them were, '"A New Psalm Book — a new Book 'The Death of Abel.' Three
pairs of cotton stockins, mens. Three pair White Yarn — Do — two pounds hard
Soap. From Mr. James Miller of Charlestown's list 'one gallond rum, one beaver
hat.' The most remarkable Claim was that of Estate of Samuel Shed. 'To 1 1
acres of pasture laid open all the season of the summer for which I was offered by
Mr. Honeywall £2-15-4'" — ("Beginning of the American Revolution," by
Ellen Chase, Boston).

Just why Mr. Shed did not replace his fence, history does not state.


'MERICAN Navy appears to have been almost wholly manned by
natives, and in this respect it furnished a great contrast to the
army, in which the foreign element was very prominent. The
popularity, however, of the regular naval force could never
compete with that of privateering, which was soon practiced
from the New England and Pennsylvania coasts on a scale and
iwith a daring and success rarely equalled. The zest with which
the Americans threw themselves into this lucrative form of enterprise is a curious
contrast to their extreme reluctance to take arms in the field. 'Thousands of
schemes for privateering,' wrote John Adams in August, 1776, 'are afloat in Amer-
ican imaginations.' In the beginning of the war this kind of enterprise was es-
pecially successful, for a swarm of privateers were afloat before the English appear
to have had the smallest suspicion of their danger."

" Naval History of the American Revolution " — Rev. Edward E. Hale, D.D.

It is a misfortune for the history of this country that no intelligent man in
New England interested himself in the systematic history of the privateer enter-
prises of the United States in the Revolution while the seamen lived who engaged
in them. But no such person undertook this historical work, and the materials


do not now exist from which it can be thoroughly done. Some details noticed by
authors of this time excite attention and surprise as they reveal the magnitude
and number of the prizes made by privateers. Such is the statement, cited above,
that the prizes sent in by Whipple in one cruise exceeded one million dollars in
value. Hutchinson, in his diary, reports the belief that seventy thousand New-
Englanders were engaged in privateering at one time. ... In the year 1781 the
privateer fleet of the port of Salem alone consisted of fifty-nine vessels, which
carried nearly four thousand men. ... In 1780 the Admiralty Court of the Essex
district of Massachusetts, which was the largest of the admiralty districts, had
condemned 818 prizes. It must be supposed that other districts were not insig-
nificant. In the single month of May, 1779, eighteen prizes were brought into
New London. . . . "But an incomplete list in the Massachusetts Archives of those
commissioned in that State gave us the name of two hundred and seventy-six
vessels. As the reader has seen, the fleets from Rhode Island, Connecticut and
Philadelphia were also large. It would probably be fair to say that between the
beginning and end of the war more than five hundred privateers were commissioned
by the different States. ... In the year 1777 the whole number of officers and
men in the English navy were eighty-seven thousand. Although Hutchinson's
estimate is probably an overestimate, it is to be remembered that, as the reader
has seen, there were at the same time very considerable Naval forces in the employ
of the several States and of the United States Government. This would show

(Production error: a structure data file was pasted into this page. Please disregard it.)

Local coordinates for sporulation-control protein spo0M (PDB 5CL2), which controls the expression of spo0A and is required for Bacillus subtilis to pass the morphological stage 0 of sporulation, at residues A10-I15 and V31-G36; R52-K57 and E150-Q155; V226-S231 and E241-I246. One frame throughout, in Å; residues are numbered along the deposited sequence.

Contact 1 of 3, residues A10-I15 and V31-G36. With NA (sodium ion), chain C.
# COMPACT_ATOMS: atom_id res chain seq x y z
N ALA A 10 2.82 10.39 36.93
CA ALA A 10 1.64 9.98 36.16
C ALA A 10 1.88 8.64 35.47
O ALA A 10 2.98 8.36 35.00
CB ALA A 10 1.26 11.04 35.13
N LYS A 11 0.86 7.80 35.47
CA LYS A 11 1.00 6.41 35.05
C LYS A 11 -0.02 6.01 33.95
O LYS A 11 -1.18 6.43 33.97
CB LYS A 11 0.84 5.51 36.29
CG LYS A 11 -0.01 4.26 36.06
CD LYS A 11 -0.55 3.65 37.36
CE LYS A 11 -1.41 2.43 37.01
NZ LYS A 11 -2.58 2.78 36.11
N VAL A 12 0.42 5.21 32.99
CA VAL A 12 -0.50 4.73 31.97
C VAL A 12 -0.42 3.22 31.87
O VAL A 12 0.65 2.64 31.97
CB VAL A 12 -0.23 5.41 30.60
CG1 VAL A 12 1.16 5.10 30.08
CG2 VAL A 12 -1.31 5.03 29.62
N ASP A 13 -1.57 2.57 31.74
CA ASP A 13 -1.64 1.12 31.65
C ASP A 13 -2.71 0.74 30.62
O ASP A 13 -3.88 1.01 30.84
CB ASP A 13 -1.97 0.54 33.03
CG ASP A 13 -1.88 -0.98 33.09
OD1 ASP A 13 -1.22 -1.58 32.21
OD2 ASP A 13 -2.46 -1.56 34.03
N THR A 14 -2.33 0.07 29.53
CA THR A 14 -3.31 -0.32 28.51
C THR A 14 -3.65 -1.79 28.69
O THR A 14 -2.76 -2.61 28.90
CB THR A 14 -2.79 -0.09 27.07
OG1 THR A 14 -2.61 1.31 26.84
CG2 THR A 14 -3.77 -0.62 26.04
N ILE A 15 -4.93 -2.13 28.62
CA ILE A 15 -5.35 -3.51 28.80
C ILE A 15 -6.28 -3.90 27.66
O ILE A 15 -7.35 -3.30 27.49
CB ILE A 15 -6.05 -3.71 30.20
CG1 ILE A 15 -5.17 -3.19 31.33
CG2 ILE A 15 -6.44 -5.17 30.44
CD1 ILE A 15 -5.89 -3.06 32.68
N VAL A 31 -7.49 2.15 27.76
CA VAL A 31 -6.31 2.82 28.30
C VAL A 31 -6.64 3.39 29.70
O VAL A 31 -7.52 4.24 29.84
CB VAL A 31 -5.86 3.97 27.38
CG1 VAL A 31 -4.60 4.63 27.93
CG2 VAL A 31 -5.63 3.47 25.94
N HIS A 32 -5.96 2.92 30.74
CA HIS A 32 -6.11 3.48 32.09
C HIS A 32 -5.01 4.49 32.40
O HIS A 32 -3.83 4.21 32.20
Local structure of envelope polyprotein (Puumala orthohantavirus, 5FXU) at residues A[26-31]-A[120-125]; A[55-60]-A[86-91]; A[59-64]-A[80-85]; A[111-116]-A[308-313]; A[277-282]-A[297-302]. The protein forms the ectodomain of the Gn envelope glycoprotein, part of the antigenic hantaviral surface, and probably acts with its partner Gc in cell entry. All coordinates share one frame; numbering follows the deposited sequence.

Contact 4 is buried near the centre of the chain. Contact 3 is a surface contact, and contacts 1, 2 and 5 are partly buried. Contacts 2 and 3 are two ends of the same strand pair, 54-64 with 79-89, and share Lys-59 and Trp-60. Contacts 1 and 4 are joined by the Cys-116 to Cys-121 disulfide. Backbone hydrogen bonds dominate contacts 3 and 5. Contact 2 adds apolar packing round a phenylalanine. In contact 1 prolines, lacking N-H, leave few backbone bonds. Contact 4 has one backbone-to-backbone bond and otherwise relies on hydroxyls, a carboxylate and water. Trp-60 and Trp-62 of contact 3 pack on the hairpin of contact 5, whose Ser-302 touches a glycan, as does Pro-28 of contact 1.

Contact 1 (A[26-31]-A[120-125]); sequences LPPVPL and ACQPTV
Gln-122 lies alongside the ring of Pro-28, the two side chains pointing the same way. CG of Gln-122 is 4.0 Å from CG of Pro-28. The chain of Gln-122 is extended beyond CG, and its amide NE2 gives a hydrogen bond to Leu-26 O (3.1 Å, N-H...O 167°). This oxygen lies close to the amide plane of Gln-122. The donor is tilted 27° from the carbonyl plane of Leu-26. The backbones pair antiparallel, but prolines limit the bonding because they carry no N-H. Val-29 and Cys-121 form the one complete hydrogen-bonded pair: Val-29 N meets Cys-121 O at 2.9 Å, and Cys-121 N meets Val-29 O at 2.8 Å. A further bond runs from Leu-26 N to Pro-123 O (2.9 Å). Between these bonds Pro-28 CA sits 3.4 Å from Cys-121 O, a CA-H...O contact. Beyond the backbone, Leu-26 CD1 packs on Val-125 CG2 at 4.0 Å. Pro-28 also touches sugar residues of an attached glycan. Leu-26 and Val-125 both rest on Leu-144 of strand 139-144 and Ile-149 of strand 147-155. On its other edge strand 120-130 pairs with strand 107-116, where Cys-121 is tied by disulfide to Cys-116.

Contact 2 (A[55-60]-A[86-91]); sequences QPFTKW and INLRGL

that, man for man, the numerical forces engaged by the two parties were not
very much unlike. In the Atlantic Ocean, the Americans seemed to have out-
numbered the English. . . .

"The Navy of Massachusetts between the beginning and end of the war
numbered at least twenty-four vessels. . . . Between the beginning and end of the
War, the Salem vessels alone numbered nearly one hundred and fifty. The
Massachusetts Archives give a list of three hundred and sixty-five as commissioned
and belonging in Boston. If we had lists, equally full of privateers which sailed
from Falmouth (Portland), from the Merrimac, from Marblehead, from Falmouth,
Dartmouth, Plymouth, Barnstable, and other towns on Cape Cod, it is probable
that we should enlarge the list of Massachusetts privateers so that it should include
more than six hundred vessels."

("Winsor's Narrative and Critical History." Vol. VI, pages 584-588.)

The average crew was about sixty-six men to a vessel. There would be thirty-
nine thousand six hundred men from Massachusetts alone engaged in the privateer-
ing. The privateering was carried on in a most reckless manner, little respect
was paid to whom the prize belonged, friend and foe were treated very much alike.
May 9, 1778, President Laurens was obliged to issue a proclamation: "Whereas
Congress have received information and Complaints, 'That violence has been done
by American armed vessels to Neutral Nations in seizing ships belonging to their
subjects and under their colors, and in making captures of those of the enemy
whilst under the, protection of neutral Coasts, contrary to the usage and Custom
of Nations.' To the end that such unjustifiable piratical acts which reflect dis-
honour upon the National Character of these States, may be in future effectually
prevented. . . . And further; the said Congress doth hereby Resolve and Declare
that persons wilfully offending any of the foregoing instances, if taken by any
foreign powers in consequence thereof, shall not be considered as having the
right to claim protection from these States, but shall suffer such punishment
as by the usage and customs of Nations may be inflicted. . . .

"The tide of speculation having once set in could not easily be turned."

Long after the War had closed speculation still continued. "The Country
swarms with speculation," says Webster.

How different the State of Affairs in New York.



James Duane Grieves Over the Extravagance of Living and the